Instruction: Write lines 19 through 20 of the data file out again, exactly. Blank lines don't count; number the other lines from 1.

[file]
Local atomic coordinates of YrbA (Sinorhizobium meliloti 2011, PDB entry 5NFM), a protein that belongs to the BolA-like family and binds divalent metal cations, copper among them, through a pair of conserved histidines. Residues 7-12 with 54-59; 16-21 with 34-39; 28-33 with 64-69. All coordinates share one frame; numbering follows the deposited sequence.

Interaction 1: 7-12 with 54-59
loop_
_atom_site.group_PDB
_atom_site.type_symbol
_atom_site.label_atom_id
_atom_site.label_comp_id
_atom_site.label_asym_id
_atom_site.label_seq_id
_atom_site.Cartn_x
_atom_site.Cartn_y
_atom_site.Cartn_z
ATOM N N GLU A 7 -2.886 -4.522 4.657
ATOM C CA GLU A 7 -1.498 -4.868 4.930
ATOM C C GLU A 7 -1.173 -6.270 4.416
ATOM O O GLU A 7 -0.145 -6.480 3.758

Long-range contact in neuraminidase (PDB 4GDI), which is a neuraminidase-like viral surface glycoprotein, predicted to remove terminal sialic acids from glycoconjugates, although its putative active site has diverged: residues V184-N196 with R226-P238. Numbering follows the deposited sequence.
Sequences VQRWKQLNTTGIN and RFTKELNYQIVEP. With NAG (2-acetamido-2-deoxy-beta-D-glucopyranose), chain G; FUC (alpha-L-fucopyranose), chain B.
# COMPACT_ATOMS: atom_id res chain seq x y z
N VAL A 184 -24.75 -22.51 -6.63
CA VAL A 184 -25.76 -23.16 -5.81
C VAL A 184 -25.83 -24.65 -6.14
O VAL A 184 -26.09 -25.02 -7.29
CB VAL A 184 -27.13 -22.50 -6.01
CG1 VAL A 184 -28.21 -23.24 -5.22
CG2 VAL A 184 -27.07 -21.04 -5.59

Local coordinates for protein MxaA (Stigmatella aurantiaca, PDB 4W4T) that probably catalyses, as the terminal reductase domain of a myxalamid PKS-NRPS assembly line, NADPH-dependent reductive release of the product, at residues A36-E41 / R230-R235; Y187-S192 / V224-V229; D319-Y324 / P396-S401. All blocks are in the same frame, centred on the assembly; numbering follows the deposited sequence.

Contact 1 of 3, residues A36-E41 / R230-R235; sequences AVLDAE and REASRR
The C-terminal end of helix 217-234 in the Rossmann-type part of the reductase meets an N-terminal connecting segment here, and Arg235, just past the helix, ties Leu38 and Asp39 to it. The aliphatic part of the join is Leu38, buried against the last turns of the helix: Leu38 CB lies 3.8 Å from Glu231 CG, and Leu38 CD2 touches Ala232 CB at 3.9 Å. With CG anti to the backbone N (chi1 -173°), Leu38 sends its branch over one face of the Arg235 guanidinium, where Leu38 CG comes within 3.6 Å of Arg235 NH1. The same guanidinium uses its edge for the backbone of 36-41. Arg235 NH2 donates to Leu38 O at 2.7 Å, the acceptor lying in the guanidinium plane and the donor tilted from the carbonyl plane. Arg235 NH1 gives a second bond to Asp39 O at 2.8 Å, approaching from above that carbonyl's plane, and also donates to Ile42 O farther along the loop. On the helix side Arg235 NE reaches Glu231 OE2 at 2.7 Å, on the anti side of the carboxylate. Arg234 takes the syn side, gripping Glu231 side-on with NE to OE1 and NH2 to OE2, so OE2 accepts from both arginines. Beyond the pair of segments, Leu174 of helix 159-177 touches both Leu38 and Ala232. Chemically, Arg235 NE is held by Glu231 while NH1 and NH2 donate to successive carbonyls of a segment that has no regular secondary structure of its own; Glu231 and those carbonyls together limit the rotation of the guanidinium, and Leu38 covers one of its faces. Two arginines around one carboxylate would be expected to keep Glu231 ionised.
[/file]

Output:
# COMPACT_ATOMS: atom_id res chain seq x y z
N VAL A 184 -24.75 -22.51 -6.63